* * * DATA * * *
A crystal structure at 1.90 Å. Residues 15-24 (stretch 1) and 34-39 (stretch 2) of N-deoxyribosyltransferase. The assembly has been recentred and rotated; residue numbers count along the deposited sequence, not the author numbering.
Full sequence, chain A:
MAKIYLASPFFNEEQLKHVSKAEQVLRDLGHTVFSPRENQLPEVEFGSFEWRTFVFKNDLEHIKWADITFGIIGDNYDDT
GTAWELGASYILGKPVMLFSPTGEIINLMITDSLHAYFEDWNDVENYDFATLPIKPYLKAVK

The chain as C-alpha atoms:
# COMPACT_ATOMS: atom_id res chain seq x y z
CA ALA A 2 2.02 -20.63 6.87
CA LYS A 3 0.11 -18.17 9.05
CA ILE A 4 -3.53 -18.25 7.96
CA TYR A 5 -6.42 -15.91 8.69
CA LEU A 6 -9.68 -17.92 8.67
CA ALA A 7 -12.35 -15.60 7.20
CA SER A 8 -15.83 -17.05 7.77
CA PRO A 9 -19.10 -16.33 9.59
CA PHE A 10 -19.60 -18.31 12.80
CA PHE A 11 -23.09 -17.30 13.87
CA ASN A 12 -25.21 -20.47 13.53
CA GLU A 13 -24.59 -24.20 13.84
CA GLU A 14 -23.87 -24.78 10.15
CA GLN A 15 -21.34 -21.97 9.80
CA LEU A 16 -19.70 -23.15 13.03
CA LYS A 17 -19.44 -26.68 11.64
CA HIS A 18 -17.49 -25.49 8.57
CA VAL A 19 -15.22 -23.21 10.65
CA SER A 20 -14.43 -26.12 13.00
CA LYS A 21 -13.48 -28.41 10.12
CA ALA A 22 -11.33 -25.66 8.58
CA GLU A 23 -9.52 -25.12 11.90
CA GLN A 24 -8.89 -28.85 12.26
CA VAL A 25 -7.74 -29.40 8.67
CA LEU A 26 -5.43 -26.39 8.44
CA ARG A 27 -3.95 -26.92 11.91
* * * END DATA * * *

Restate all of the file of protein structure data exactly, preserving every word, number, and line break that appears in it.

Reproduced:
A crystal structure at 1.90 Å. Residues 15-24 (stretch 1) and 34-39 (stretch 2) of N-deoxyribosyltransferase. The assembly has been recentred and rotated; residue numbers count along the deposited sequence, not the author numbering.
Full sequence, chain A:
MAKIYLASPFFNEEQLKHVSKAEQVLRDLGHTVFSPRENQLPEVEFGSFEWRTFVFKNDLEHIKWADITFGIIGDNYDDT
GTAWELGASYILGKPVMLFSPTGEIINLMITDSLHAYFEDWNDVENYDFATLPIKPYLKAVK

The chain as C-alpha atoms:
# COMPACT_ATOMS: atom_id res chain seq x y z
CA ALA A 2 2.02 -20.63 6.87
CA LYS A 3 0.11 -18.17 9.05
CA ILE A 4 -3.53 -18.25 7.96
CA TYR A 5 -6.42 -15.91 8.69
CA LEU A 6 -9.68 -17.92 8.67
CA ALA A 7 -12.35 -15.60 7.20
CA SER A 8 -15.83 -17.05 7.77
CA PRO A 9 -19.10 -16.33 9.59
CA PHE A 10 -19.60 -18.31 12.80
CA PHE A 11 -23.09 -17.30 13.87
CA ASN A 12 -25.21 -20.47 13.53
CA GLU A 13 -24.59 -24.20 13.84
CA GLU A 14 -23.87 -24.78 10.15
CA GLN A 15 -21.34 -21.97 9.80
CA LEU A 16 -19.70 -23.15 13.03
CA LYS A 17 -19.44 -26.68 11.64
CA HIS A 18 -17.49 -25.49 8.57
CA VAL A 19 -15.22 -23.21 10.65
CA SER A 20 -14.43 -26.12 13.00
CA LYS A 21 -13.48 -28.41 10.12
CA ALA A 22 -11.33 -25.66 8.58
CA GLU A 23 -9.52 -25.12 11.90
CA GLN A 24 -8.89 -28.85 12.26
CA VAL A 25 -7.74 -29.40 8.67
CA LEU A 26 -5.43 -26.39 8.44
CA ARG A 27 -3.95 -26.92 11.91